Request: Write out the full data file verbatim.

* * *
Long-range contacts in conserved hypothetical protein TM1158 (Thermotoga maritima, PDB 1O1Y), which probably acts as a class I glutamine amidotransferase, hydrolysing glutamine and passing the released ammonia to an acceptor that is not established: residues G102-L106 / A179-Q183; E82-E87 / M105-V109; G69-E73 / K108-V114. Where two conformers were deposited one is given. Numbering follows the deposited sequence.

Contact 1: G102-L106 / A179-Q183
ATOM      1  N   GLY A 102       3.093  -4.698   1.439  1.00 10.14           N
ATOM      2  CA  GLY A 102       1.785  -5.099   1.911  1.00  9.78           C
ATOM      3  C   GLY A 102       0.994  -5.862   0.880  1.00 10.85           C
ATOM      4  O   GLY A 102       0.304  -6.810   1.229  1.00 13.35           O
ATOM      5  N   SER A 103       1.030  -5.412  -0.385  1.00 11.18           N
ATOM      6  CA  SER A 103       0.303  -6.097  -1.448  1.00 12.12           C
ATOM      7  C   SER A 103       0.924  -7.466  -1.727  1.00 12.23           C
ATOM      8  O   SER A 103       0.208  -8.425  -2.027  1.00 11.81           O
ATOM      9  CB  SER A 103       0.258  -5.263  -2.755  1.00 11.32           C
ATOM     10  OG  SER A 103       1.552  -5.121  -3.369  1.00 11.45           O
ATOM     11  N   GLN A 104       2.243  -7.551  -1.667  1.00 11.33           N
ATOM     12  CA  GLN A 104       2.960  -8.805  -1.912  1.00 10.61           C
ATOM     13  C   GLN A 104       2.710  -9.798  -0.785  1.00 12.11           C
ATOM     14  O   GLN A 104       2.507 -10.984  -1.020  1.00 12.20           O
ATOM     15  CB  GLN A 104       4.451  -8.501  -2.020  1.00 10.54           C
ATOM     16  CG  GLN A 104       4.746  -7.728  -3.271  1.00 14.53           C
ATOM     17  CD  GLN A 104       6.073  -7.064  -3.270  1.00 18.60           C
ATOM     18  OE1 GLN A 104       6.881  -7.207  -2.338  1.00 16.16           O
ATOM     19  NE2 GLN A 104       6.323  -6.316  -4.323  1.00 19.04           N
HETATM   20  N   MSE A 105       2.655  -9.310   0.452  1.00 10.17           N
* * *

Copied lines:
Long-range contacts in conserved hypothetical protein TM1158 (Thermotoga maritima, PDB 1O1Y), which probably acts as a class I glutamine amidotransferase, hydrolysing glutamine and passing the released ammonia to an acceptor that is not established: residues G102-L106 / A179-Q183; E82-E87 / M105-V109; G69-E73 / K108-V114. Where two conformers were deposited one is given. Numbering follows the deposited sequence.

Contact 1: G102-L106 / A179-Q183
ATOM      1  N   GLY A 102       3.093  -4.698   1.439  1.00 10.14           N
ATOM      2  CA  GLY A 102       1.785  -5.099   1.911  1.00  9.78           C
ATOM      3  C   GLY A 102       0.994  -5.862   0.880  1.00 10.85           C
ATOM      4  O   GLY A 102       0.304  -6.810   1.229  1.00 13.35           O
ATOM      5  N   SER A 103       1.030  -5.412  -0.385  1.00 11.18           N
ATOM      6  CA  SER A 103       0.303  -6.097  -1.448  1.00 12.12           C
ATOM      7  C   SER A 103       0.924  -7.466  -1.727  1.00 12.23           C
ATOM      8  O   SER A 103       0.208  -8.425  -2.027  1.00 11.81           O
ATOM      9  CB  SER A 103       0.258  -5.263  -2.755  1.00 11.32           C
ATOM     10  OG  SER A 103       1.552  -5.121  -3.369  1.00 11.45           O
ATOM     11  N   GLN A 104       2.243  -7.551  -1.667  1.00 11.33           N
ATOM     12  CA  GLN A 104       2.960  -8.805  -1.912  1.00 10.61           C
ATOM     13  C   GLN A 104       2.710  -9.798  -0.785  1.00 12.11           C
ATOM     14  O   GLN A 104       2.507 -10.984  -1.020  1.00 12.20           O
ATOM     15  CB  GLN A 104       4.451  -8.501  -2.020  1.00 10.54           C
ATOM     16  CG  GLN A 104       4.746  -7.728  -3.271  1.00 14.53           C
ATOM     17  CD  GLN A 104       6.073  -7.064  -3.270  1.00 18.60           C
ATOM     18  OE1 GLN A 104       6.881  -7.207  -2.338  1.00 16.16           O
ATOM     19  NE2 GLN A 104       6.323  -6.316  -4.323  1.00 19.04           N
HETATM   20  N   MSE A 105       2.655  -9.310   0.452  1.00 10.17           N